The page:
The Las Vegas Convention and Visitors Authority board of directors unanimously approved a 6 percent raise and a 50 percent bonus for its president and CEO, Rossi Ralenkotter, bumping his salary up to about $440,430 a year with a one-time bonus of about $208,000.
How the board arrived at approving that level of compensation wasn’t addressed in Tuesday’s meeting.
LVCVA compensation committee chairman Chuck Bowling, a Mandalay Bay executive, moved for the pay increase. There were no deliberations before the unanimous vote.
After the meeting, Bowling said he consulted with other members of the compensation committee, but it was unclear when and how that occurred.
Lack of discussion
An expert in Nevada press law said Tuesday that the lack of discussion about the compensation recommendation may have skirted the state’s open-meeting law.
Barry Smith, executive director of the Nevada Press Association, said it appears the public missed hearing the discussion about compensation, which “goes against the spirit of the law.”
“There’s no reason not to have that discussion in the open meeting,” Smith said. “That’s the whole purpose behind the statute.”
Late Tuesday, Bowling issued a statement but didn’t address the question of how the five other compensation committee members weighed in on it.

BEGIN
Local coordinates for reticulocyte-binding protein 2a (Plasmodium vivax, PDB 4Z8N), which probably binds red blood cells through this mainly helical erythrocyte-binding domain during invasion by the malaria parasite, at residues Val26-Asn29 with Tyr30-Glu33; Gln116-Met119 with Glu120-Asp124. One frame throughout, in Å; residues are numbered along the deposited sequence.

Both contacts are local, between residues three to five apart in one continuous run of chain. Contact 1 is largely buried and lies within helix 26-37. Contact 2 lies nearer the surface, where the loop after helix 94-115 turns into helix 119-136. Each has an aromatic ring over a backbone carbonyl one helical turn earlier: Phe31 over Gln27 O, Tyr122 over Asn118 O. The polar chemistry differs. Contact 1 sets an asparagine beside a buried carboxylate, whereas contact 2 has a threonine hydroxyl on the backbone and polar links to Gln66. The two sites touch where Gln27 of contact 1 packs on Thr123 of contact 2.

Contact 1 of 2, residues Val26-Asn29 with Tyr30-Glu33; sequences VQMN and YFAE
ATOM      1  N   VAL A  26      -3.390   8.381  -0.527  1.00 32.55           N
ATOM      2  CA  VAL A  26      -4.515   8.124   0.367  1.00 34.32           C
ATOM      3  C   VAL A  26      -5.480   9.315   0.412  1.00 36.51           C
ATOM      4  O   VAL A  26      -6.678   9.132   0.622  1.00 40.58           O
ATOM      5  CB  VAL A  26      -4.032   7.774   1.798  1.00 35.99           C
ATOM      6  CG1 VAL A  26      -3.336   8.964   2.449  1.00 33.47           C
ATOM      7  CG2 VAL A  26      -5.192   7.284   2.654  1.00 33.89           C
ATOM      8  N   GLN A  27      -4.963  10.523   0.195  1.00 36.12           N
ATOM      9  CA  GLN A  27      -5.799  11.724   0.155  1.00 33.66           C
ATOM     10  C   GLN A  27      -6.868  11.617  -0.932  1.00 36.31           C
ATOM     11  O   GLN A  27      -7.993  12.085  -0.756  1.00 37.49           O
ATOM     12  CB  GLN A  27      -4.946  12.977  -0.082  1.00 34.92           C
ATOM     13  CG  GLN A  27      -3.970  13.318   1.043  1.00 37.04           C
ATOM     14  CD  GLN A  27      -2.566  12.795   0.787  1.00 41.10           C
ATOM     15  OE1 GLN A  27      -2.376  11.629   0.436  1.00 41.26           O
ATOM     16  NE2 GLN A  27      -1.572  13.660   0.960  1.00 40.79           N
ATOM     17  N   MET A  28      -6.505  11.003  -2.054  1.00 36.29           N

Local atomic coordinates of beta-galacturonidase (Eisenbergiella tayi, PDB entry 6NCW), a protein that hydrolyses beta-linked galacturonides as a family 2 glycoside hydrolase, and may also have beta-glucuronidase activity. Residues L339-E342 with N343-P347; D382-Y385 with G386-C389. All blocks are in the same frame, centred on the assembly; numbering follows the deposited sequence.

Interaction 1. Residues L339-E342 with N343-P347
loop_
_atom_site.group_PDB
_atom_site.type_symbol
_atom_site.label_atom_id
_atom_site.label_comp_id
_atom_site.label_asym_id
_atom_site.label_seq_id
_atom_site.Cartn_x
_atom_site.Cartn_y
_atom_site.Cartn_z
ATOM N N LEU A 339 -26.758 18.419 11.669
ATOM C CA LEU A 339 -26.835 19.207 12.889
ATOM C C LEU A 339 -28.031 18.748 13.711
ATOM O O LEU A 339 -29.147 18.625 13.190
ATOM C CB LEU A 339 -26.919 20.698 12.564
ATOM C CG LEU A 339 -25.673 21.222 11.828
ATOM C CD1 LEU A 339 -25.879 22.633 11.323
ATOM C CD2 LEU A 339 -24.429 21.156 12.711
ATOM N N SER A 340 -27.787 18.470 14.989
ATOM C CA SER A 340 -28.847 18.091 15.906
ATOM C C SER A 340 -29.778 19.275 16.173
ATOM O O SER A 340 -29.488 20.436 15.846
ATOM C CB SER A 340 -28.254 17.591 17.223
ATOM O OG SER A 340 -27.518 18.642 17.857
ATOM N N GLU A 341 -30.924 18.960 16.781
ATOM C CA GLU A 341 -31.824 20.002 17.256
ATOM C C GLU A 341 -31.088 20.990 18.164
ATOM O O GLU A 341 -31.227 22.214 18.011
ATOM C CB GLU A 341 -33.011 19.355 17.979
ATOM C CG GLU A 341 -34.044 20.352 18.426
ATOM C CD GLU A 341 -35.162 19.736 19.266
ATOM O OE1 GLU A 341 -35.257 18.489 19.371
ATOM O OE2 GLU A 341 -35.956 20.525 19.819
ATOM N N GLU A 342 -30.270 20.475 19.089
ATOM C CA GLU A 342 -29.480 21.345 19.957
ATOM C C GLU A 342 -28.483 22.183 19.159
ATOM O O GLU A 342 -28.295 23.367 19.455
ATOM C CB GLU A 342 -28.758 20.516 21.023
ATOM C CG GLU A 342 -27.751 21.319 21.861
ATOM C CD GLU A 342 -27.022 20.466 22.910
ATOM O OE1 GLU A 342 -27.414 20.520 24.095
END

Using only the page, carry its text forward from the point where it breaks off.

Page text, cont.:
“As chair of the compensation committee, I made a recommendation based on detailed analysis of the LVCVA’s exceptional performance year,” Bowling said in the emailed statement.
“Additionally, I elevated this presentation and discussion from committee to the full board level which, while not required, would be a more transparent process. I wanted every member of the board to see the full presentation of LVCVA performance and the overall justification on which I based my recommendation.
“The performance record speaks for itself. The board vote was unanimous and Rossi deserves every penny for his successful leadership of one of our community’s most important economic drivers.”
Asked whether he thought the recommendation violated the open-meeting law, LVCVA legal counsel Luke Puschnig said, “I have no knowledge of who (Bowling) talked to in regards to the situation.”
Ralenkotter has been the subject of a Las Vegas Review-Journal investigation on LVCVA security officers being diverted from their jobs to take him to appointments despite his having a $9,000 car allowance. He also was given a $3,600 ring paid for with LVCVA funds when he completed 40 years with the organization.
The LVCVA also has been scrutinized for paying for lavish food and beverages while entertaining corporate clients.
The Review-Journal’s investigative stories were not discussed in the compensation review.
The increase in Ralenkotter’s compensation would move him up to the third-highest-paid public employee in the state behind two University of Nevada, Reno, surgery professors, according to the most recent database of public employee salaries maintained by Transparent Nevada.
But as Bowling pointed out in a 90-minute presentation prior to the vote, Ralenkotter makes average pay among CEOs of the nation’s top destination marketing organizations despite being tops in the industry.